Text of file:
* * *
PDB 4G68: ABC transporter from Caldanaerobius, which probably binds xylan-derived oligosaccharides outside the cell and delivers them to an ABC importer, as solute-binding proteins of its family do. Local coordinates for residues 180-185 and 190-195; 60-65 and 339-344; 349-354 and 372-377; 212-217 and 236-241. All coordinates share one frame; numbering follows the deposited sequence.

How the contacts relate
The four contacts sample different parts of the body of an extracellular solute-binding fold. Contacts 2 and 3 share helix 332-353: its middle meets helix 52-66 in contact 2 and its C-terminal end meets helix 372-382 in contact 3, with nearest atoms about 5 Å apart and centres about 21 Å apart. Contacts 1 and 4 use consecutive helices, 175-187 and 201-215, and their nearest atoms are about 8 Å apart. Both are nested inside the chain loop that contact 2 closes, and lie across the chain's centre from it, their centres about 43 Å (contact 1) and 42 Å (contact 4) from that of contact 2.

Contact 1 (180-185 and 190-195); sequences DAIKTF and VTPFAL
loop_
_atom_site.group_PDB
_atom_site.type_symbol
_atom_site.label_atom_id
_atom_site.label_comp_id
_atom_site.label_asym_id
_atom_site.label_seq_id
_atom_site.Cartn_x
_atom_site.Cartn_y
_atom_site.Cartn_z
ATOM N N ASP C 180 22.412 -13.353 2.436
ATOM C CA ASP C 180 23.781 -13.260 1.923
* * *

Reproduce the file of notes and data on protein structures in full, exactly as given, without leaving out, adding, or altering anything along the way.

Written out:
PDB 4G68: ABC transporter from Caldanaerobius, which probably binds xylan-derived oligosaccharides outside the cell and delivers them to an ABC importer, as solute-binding proteins of its family do. Local coordinates for residues 180-185 and 190-195; 60-65 and 339-344; 349-354 and 372-377; 212-217 and 236-241. All coordinates share one frame; numbering follows the deposited sequence.

How the contacts relate
The four contacts sample different parts of the body of an extracellular solute-binding fold. Contacts 2 and 3 share helix 332-353: its middle meets helix 52-66 in contact 2 and its C-terminal end meets helix 372-382 in contact 3, with nearest atoms about 5 Å apart and centres about 21 Å apart. Contacts 1 and 4 use consecutive helices, 175-187 and 201-215, and their nearest atoms are about 8 Å apart. Both are nested inside the chain loop that contact 2 closes, and lie across the chain's centre from it, their centres about 43 Å (contact 1) and 42 Å (contact 4) from that of contact 2.

Contact 1 (180-185 and 190-195); sequences DAIKTF and VTPFAL
loop_
_atom_site.group_PDB
_atom_site.type_symbol
_atom_site.label_atom_id
_atom_site.label_comp_id
_atom_site.label_asym_id
_atom_site.label_seq_id
_atom_site.Cartn_x
_atom_site.Cartn_y
_atom_site.Cartn_z
ATOM N N ASP C 180 22.412 -13.353 2.436
ATOM C CA ASP C 180 23.781 -13.260 1.923